At RealClearPolitics Sean Trende summarizes VP Joe Biden’s path to election:
When I wrote my 2013 series on demographic shifts, including the Case of the Missing White Voters, I outlined a potential path to electoral victory for Republicans that didn’t involve reaching out to non-white Americans as such. Rather, I suggested that a more economically populist Republican Party that was more skeptical of American intervention abroad, aligned against illegal immigration and skeptical of trade deals — and that, above all else, didn’t nominate a guy with car elevators as its standard-bearer — might be able to gain the enthusiastic backing of enough blue-collar whites to win elections. This incarnation of the GOP might eventually win over some non-white voters, who vote for Democrats more because of their stances on economic issues than their stances on identity issues.
This is more-or-less the path that Trump took. Indeed, he proved a stronger version of the “Missing Whites” approach than I had thought was possible, by alienating large numbers of whites with college degrees, who had previously been the foundation of the Republican Party.
But there are limits to what can be done with whites without college degrees, who constitute a significant portion of the electorate, but not a majority. While Trump has, in fact, made progress with non-whites, his bleeding of support among whites with college degrees, especially women, and (at least according to polls) older white voters more than offsets that.
In other words, at a certain point you just run out of groups that you can afford to alienate from your coalition, and Trump may well have hit that point.
Just for the sake of discussion, let’s assume that Joe Biden is elected. Then what? It has been my observation that every administration, early on, throws a sop to its constituents. I think that will certainly be the case for the Biden Administration. Here’s what I think is likely to happen.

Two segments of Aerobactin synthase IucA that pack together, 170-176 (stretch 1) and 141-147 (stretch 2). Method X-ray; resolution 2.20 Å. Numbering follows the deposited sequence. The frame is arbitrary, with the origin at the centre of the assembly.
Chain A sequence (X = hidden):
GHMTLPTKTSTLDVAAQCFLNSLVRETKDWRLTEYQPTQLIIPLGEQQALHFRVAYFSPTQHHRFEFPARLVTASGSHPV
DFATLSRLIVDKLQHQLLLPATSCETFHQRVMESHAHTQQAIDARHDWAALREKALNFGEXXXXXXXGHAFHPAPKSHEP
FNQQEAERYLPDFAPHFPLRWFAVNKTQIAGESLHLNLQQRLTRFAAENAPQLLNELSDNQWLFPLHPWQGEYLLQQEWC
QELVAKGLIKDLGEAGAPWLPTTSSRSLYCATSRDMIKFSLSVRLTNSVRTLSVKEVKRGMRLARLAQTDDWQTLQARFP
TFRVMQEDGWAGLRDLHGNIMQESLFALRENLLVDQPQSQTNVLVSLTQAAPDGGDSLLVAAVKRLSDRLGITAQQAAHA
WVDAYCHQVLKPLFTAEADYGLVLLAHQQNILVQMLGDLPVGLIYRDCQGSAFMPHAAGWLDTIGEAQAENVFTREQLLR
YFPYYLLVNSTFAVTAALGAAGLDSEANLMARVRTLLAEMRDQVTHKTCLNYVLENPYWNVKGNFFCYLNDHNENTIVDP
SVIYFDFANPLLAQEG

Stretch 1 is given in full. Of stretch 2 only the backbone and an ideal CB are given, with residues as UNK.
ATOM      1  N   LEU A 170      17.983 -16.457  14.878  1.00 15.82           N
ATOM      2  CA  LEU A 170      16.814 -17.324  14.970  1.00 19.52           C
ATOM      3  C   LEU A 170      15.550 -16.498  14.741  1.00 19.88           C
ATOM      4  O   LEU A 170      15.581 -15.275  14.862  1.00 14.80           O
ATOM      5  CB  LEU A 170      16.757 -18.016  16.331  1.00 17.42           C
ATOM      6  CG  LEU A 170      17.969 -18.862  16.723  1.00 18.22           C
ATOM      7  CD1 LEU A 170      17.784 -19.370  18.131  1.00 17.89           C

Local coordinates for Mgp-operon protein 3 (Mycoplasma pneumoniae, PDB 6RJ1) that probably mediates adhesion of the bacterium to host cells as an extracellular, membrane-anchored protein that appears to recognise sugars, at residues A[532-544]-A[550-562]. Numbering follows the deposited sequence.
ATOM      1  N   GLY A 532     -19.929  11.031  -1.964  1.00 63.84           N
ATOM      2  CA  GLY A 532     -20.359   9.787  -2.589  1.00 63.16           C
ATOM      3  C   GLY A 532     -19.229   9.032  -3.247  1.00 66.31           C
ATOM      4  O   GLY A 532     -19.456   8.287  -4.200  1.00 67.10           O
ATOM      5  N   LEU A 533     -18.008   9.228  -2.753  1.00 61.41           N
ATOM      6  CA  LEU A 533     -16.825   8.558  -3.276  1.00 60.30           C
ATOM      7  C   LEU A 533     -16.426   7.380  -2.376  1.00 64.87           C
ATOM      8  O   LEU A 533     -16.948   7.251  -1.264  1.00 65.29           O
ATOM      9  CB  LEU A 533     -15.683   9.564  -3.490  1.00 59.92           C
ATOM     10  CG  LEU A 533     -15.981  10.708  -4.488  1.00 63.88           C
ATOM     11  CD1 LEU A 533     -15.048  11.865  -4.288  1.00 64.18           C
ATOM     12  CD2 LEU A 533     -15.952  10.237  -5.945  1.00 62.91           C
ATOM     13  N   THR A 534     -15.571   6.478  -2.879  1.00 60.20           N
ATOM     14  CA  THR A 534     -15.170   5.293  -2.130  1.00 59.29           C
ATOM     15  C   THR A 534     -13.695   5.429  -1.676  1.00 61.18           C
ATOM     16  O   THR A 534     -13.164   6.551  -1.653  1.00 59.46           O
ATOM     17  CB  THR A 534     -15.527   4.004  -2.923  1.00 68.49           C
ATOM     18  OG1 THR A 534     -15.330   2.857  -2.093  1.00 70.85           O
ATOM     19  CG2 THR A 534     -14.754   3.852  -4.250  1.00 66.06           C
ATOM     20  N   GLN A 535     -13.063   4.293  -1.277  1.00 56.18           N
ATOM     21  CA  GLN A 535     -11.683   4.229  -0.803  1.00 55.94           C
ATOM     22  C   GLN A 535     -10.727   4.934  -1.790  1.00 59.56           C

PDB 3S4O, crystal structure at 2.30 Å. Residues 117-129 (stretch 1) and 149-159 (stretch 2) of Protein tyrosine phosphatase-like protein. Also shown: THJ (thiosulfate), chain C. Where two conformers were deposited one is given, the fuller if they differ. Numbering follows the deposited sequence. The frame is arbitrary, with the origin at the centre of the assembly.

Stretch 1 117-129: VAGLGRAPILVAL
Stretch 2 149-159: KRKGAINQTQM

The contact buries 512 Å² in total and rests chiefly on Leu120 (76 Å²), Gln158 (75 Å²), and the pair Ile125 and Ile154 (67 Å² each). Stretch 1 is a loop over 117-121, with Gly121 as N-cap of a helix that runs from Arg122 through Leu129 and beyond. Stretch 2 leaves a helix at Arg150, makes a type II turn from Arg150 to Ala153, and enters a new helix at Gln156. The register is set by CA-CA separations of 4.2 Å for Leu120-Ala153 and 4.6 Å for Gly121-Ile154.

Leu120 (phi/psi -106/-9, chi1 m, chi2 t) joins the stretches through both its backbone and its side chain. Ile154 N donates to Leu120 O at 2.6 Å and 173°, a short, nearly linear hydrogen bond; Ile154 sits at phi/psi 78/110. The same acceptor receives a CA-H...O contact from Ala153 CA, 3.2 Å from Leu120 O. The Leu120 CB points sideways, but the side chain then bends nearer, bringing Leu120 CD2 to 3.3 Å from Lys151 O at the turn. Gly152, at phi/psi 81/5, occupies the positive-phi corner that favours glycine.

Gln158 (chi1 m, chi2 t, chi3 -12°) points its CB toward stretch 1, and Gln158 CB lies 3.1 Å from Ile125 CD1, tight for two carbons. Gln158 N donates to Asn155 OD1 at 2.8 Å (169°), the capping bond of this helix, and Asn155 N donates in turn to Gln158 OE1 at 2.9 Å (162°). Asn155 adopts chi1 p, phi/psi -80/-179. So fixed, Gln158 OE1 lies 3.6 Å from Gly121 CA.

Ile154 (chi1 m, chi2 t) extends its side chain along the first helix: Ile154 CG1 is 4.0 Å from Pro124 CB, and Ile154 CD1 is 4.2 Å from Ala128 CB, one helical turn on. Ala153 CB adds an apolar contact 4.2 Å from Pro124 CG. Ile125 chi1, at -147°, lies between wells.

- Contrary to many of the (in my opinion irresponsible) speculations about whether Trump will leave the White House willingly, although Trump will not concede he will leave the White House willingly, maybe even eagerly.
- There is an element of disorder in every transition in administrations and this one will have more than usual.
- Again contrary to what the campaign is putting forward, the Biden Administration will largely do the same things the Trump Administration has been doing WRT COVID-19. If there are any attempts at, for example, making wearing facemasks nationally compulsory, without declaring martial law they will be struck down by the courts.
- Biden will not face the difficulties in filling a cabinet that Trump has. If anything there will be a sort of feeding frenzy of Democratic apparatchiks jockeying for positions in the new administration. There are already signs of that.
- The first sop the new Biden Administration will throw its base will be adding a public option to Obamacare.
- There may also be some moves in the direction of the Green New Deal early on.
- I think the Biden Administration will be more hawkish than the Trump Administration has been.
- I wouldn’t be surprised if there were a significant, premature increase in illegal border crossings from Mexico immediately following Biden’s election.
- Despite the noise about raising taxes, I am unconvinced that the Biden Administration will do that early on. The most I would anticipate is adding a new, higher bracket.
We’ll get around to what will happen if President Trump is re-elected in a future post.
Please add your thoughts on what a Biden Administration would mean in the comments.